In a recently published study by Emaus et al. at the University of Tromsø (Osteoporos. Int. 2009, Epub ahead of print), the effect of vitamin K2 on bone loss in women in early menopause was measured. 334 healthy women between 50 and 60 years old were divided into two groups, one group received 360μg MK-7 capsule and the other group received placebo capsules. After 1 year of study, the treatment group demonstrated a positive change in the biochemical markers related to improved bone health. No significant difference was found in bone loss or bone mass between the two groups. Emaus et al. therefore draw the conclusion that vitamin K2 has no effect on bone loss in women between 50-60 years old.
It is a fact that changes in biochemical markers appear faster than changes in bone mass. NattoPharma therefore believes that if the study had stretched over longer time, one would most likely have seen a positive result also in bone mass.
NattoPharma sees that some Norwegian media has recently referred to the Emaus study and concluded that there is no association between vitamin K2 and bone health. NattoPharma believes this creates unnecessary uncertainty among consumers. Experts in vitamin K research recommend strongly, based on worldwide research results over the past decade, all people to take vitamin K2 for general bone health. Based on all relevant studies and thorough evaluation by experts in this field, the authorities in the EU has also concluded that there is a positive association between intake of vitamin K2 and good bone health.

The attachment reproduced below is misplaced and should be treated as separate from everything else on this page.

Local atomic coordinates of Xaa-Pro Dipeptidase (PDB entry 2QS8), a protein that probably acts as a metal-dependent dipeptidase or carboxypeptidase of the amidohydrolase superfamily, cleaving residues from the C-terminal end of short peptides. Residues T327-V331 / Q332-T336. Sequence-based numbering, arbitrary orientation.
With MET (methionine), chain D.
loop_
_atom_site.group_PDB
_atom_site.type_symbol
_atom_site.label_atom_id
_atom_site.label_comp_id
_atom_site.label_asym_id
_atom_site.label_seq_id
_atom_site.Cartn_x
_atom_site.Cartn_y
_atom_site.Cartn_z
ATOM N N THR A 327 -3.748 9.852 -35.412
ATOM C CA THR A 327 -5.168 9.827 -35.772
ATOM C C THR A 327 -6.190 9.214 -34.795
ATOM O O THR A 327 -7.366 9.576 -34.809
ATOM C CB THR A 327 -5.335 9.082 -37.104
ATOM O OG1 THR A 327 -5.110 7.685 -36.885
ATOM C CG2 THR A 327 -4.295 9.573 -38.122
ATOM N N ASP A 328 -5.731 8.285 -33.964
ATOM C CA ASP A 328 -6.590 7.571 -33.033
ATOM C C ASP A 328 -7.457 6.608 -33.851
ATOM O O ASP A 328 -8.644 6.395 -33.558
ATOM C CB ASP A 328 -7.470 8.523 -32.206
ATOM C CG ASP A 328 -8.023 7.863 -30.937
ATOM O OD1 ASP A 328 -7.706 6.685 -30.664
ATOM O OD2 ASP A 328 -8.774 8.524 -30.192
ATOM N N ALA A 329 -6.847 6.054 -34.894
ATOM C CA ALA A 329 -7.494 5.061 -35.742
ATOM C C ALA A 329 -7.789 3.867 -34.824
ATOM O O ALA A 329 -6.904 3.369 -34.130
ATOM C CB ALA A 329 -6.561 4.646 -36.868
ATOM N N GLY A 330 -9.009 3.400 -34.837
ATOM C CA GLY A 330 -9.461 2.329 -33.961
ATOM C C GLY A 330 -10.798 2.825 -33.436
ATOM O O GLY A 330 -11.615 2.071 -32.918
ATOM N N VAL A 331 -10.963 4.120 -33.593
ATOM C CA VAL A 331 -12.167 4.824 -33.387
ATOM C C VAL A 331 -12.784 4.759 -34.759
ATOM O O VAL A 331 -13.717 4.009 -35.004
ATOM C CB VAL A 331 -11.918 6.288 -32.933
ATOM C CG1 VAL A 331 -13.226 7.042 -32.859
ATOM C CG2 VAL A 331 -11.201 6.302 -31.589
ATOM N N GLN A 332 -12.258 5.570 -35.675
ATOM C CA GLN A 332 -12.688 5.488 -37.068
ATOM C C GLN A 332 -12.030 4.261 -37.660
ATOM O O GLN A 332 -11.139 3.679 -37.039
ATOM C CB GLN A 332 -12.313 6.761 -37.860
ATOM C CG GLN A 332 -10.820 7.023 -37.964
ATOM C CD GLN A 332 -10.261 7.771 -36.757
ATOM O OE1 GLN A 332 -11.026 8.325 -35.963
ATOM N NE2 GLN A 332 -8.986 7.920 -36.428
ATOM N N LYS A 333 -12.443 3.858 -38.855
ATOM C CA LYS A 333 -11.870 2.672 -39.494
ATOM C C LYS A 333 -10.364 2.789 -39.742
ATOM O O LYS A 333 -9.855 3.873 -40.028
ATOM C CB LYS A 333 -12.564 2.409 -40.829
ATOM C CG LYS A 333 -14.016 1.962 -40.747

NattoPharma has received a comment regarding the results of Emaus et al from Dr. Cees Vermeer at VitaK BV, Maastricht University, a respected and experienced vitamin K researcher at the world's leading vitamin K research center: "In a new review of Iwamoto et al. (2009) the minimum criteria for studies of vitamin K and bone health are defined (Iwamoto, J. et.al., 2009. High-dose vitamin K supplementation reducer Fracture incidences in postmenopausal women: a review of the literature. Nutr. Res. 29: 221-8).
These criteria are:
- A minimum of 50 persons per study arm
- A minimum study duration of 2 years (preferably longer).
Many studies have been published that do not meet these criteria, and one of them is the recently published study by Emaus et al (2009). Studies in which changes in biomarkers are used as endpoints may be 3-6 months, while those using bone mineral density (BMD) as a clinical endpoint should be longer than 2 years. I expect that an extension of the study by another 2 years would have shown a positive effect of vitamin K2 in bone density and bone strength. "
Dr. Leon Schurgers, VP R&D in NattoPharma, explains that this is why NattoPharma has chosen a 3-year randomized clinical trial to demonstrate the effect of MenaQ7, NattoPharma's vitamin K2. Dr. Schurgers elaborates further: "All vitamin K intervention trials lasting less than 2 years have unfortunately contributed to confusion regarding the effect of vitamin K supplements. The study of Emaus et al is no exception."